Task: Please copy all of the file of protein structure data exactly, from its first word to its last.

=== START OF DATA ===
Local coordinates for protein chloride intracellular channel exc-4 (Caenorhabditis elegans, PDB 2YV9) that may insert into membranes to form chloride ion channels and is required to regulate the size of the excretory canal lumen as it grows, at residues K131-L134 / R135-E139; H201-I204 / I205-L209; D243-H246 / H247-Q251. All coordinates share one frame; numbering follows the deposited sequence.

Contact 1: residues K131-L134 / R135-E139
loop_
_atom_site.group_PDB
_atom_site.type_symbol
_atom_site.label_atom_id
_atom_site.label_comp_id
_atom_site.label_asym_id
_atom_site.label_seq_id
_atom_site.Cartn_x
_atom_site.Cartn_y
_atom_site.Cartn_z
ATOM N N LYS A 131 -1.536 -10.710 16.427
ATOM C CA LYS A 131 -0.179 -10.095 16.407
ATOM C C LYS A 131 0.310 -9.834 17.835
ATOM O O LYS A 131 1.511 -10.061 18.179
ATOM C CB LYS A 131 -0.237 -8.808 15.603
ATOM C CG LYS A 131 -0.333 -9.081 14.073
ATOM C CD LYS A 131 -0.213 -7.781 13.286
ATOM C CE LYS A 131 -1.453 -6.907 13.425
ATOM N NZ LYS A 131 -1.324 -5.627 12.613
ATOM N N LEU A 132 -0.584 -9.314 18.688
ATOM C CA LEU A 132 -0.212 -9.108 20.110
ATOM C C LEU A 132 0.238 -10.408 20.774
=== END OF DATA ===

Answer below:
Local coordinates for protein chloride intracellular channel exc-4 (Caenorhabditis elegans, PDB 2YV9) that may insert into membranes to form chloride ion channels and is required to regulate the size of the excretory canal lumen as it grows, at residues K131-L134 / R135-E139; H201-I204 / I205-L209; D243-H246 / H247-Q251. All coordinates share one frame; numbering follows the deposited sequence.

Contact 1: residues K131-L134 / R135-E139
loop_
_atom_site.group_PDB
_atom_site.type_symbol
_atom_site.label_atom_id
_atom_site.label_comp_id
_atom_site.label_asym_id
_atom_site.label_seq_id
_atom_site.Cartn_x
_atom_site.Cartn_y
_atom_site.Cartn_z
ATOM N N LYS A 131 -1.536 -10.710 16.427
ATOM C CA LYS A 131 -0.179 -10.095 16.407
ATOM C C LYS A 131 0.310 -9.834 17.835
ATOM O O LYS A 131 1.511 -10.061 18.179
ATOM C CB LYS A 131 -0.237 -8.808 15.603
ATOM C CG LYS A 131 -0.333 -9.081 14.073
ATOM C CD LYS A 131 -0.213 -7.781 13.286
ATOM C CE LYS A 131 -1.453 -6.907 13.425
ATOM N NZ LYS A 131 -1.324 -5.627 12.613
ATOM N N LEU A 132 -0.584 -9.314 18.688
ATOM C CA LEU A 132 -0.212 -9.108 20.110
ATOM C C LEU A 132 0.238 -10.408 20.774